Google demos Project Ara prototype hardware on video

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Update: Video’s been pulled; hope you watched it while you could.

Project Ara is only just getting started, with the first dev conference still over a month away, but we’re understandably excited about the sort of possibilities the project promises to offer. We have a long way to go before any of this starts approaching the phase were it might be ready for commercial deployment, but that hasn’t stopped Google (and Motorola before it) from sharing with us some images of its early design prototypes. At the Launch festival in San Francisco this week, Google’s Paul Eremenko took to the stage to talk a little about Ara and offer a demo of how the hardware might work.

We get to see how the Ara components populate the “endos” (endoskeletons) that will form the handsets’ backbones, as well as how the individual modules connect, using tiny magnets to stay in place. Eremenko makes a convenient comparison to the Play Store when describing how Google envisions the Ara ecosystem, where users can seek out just the components they need in order to give their phones the functionality they desire, much in the same way as how different users will install different sets of apps.

There’s also a functional prototype, but plans to show it booting didn’t quite come together, so all we get to see is a still image of the hardware. Still, Eremenko managed to bring along a single module, showing off how interchangeable cases could allow users to customize aesthetics independently of the hardware itself.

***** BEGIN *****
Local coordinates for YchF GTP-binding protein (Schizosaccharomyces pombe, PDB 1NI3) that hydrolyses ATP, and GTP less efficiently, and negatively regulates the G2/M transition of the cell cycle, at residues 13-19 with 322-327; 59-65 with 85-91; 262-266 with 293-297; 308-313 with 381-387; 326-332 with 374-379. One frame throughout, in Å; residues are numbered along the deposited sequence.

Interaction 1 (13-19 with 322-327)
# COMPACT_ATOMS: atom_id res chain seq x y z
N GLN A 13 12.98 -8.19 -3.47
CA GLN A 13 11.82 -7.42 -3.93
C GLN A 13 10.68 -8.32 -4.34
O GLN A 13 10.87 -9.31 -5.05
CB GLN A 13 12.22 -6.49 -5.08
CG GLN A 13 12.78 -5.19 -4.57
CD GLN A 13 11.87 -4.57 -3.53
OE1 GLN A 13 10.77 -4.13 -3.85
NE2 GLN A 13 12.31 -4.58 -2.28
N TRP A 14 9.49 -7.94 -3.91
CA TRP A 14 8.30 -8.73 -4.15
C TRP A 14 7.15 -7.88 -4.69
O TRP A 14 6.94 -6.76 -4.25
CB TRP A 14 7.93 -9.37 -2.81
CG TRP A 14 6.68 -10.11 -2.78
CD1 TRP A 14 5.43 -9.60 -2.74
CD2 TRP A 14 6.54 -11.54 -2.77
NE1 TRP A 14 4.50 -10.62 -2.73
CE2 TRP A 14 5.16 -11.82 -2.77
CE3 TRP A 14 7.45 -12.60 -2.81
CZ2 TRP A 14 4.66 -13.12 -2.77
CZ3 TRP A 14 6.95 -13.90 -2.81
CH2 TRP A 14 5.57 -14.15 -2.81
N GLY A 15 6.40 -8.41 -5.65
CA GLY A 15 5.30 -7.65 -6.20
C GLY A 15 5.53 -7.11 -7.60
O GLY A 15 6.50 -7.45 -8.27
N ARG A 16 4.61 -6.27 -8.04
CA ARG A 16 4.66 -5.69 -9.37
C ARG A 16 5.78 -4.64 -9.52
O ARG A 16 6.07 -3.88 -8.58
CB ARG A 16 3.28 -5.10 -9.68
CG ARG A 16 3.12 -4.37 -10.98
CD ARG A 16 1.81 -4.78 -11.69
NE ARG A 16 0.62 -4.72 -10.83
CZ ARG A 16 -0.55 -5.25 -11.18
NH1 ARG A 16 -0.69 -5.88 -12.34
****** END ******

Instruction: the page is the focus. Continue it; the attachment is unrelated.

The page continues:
Check out the rest of this Ara preview, including some looks at the different sized endos, in the lengthy clip embedded below.

Source: This Week In Startups (YouTube)
Via: Android Police

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About The Author
Stephen Schenck
Stephen has been writing about electronics since 2008, which only serves to frustrate him that he waited so long to combine his love of gadgets and his degree in writing. In his spare time, he collects console and arcade game hardware, is a motorcycle enthusiast, and enjoys trapping blue crabs. Stephen's first mobile device was a 624 MHz Dell Axim X30, which he's convinced is still a viable platform. Stephen longs for a market where phones are sold independently of service, and bandwidth is cheap and plentiful; he's not holding his breath. In the meantime, he devours smartphone news and tries to sort out the juicy bitsRead more about Stephen Schenck!